In accordance with paragraph 1 of Article V of the Procedure for conducting inspections, based on the results of the inspection, an act of scheduled (unscheduled) inspection of compliance with the Law of Ukraine “On Prevention of Corruption” is drawn up.

According to paragraphs 1, 2, VI of the Procedure for inspections, the inspection report with the draft decision provided for in paragraph 9 of section V of this Procedure, and materials confirming the facts of offenses are submitted to the next meeting of the National Agency. Based on the results of the review, the National Agency may decide on:

– making an order;

– sending an opinion on the presence of signs of a corruption offense or an offense related to corruption, to specially authorized entities in the field of anti-corruption;

– sending a report on an administrative offense and attached materials to the court;

– appeal to the court with a claim (application) to declare illegal regulations, individual decisions issued (adopted) in violation of the Law of Ukraine “On Prevention of Corruption” requirements and restrictions, invalidation of transactions concluded as a result of corruption or related with corruption offenses;

– appeal to the court to establish the relevant facts that indicate that the funds allocated from the state budget to finance the statutory activities of a political party, used by a political party to finance its participation in the relevant elections or for purposes not related to its statutory activities in accordance with the Law of Ukraine “On Political Parties in Ukraine”.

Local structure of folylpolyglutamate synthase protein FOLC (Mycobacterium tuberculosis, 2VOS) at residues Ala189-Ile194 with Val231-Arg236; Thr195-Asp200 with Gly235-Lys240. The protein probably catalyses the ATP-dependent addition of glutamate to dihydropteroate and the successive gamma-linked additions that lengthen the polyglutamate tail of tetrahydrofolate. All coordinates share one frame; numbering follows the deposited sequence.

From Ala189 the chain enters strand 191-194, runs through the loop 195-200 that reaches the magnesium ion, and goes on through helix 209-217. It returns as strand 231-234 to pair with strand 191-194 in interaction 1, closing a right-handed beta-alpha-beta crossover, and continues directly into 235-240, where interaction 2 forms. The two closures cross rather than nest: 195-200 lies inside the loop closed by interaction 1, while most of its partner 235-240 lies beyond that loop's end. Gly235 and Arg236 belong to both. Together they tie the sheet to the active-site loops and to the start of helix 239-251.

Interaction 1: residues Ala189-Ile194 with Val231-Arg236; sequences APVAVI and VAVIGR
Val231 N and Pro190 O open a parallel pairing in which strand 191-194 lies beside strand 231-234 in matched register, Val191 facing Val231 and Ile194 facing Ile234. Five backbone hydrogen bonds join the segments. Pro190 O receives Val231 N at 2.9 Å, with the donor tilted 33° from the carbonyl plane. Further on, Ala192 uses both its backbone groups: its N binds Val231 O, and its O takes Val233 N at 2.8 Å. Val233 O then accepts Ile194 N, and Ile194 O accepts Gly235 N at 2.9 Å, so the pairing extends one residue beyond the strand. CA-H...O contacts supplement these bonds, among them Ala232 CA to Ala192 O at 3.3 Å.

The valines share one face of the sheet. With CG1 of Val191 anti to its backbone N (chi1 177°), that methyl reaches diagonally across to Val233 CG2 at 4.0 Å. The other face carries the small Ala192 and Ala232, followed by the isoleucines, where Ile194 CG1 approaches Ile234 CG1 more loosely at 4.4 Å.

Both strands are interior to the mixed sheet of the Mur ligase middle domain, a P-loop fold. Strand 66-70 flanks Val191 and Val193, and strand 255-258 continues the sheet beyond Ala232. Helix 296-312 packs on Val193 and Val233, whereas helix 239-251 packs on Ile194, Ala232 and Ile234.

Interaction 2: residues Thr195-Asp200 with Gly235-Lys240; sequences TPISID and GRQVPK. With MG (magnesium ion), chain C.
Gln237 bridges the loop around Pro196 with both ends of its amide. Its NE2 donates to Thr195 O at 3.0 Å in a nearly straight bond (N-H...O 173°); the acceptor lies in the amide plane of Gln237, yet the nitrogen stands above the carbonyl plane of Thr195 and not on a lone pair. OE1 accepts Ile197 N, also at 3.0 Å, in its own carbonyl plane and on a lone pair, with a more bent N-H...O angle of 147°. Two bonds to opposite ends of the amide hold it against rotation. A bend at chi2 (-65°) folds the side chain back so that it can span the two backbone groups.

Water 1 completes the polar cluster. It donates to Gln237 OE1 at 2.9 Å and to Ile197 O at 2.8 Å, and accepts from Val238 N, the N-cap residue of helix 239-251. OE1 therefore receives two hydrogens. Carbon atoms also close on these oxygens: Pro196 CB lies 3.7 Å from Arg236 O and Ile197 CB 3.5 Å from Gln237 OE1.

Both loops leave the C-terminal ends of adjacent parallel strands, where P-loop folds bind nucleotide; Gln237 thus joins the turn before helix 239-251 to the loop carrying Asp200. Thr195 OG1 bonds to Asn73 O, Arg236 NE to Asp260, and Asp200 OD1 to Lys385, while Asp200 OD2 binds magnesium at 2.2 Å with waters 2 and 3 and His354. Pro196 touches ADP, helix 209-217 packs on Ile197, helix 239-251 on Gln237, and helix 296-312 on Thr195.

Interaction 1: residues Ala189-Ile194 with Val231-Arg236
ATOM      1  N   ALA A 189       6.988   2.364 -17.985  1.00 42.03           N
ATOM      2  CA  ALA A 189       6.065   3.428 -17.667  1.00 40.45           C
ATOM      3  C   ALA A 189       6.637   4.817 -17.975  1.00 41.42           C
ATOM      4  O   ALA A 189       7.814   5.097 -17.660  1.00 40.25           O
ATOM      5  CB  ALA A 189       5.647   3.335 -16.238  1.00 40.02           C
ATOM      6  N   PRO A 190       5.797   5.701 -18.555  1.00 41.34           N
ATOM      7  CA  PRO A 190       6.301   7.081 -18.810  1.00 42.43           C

That is, only after the NAPC inspection and sending the NAPC opinion to the specially authorized entities in the field of anti-corruption (including the National Police), the latter have the authority to draw up a report on an administrative offense.

At the same time, in case of violation of the sequence of such actions (drawing up a report without the conclusion of the NAPC) it is necessary to point to the decision of the European Court of Human Rights in the case “Yaremenko v. Ukraine”, which stated:

In addition, the quality of such evidence must be taken into account and, in particular, whether the circumstances under which it was obtained give rise to any doubt as to its veracity and accuracy….

Among other things, the European Court of Human Rights, in deciding on a fair trial, applies the concept of “poisoned tree fruit”, ie the assessment of the admissibility of the whole chain of evidence, based one after another, and not each individual piece of evidence autonomously. Nevertheless, the European Court of Human Rights assumes that if one piece of evidence is inadmissible in a single chain, the court must in such a case decide on the fairness of the trial as a whole, an example of which is the case in Khan v. The United Kingdom, Yaremenko. against Ukraine (№2) ».

In the same situation (drawing up a report without an NAPC opinion), the protocols, being evidence, cannot be admissible evidence, as they were obtained in violation of the procedure – in the absence of NAPC opinion and lack of authority to independently verify compliance with anti-corruption legislation.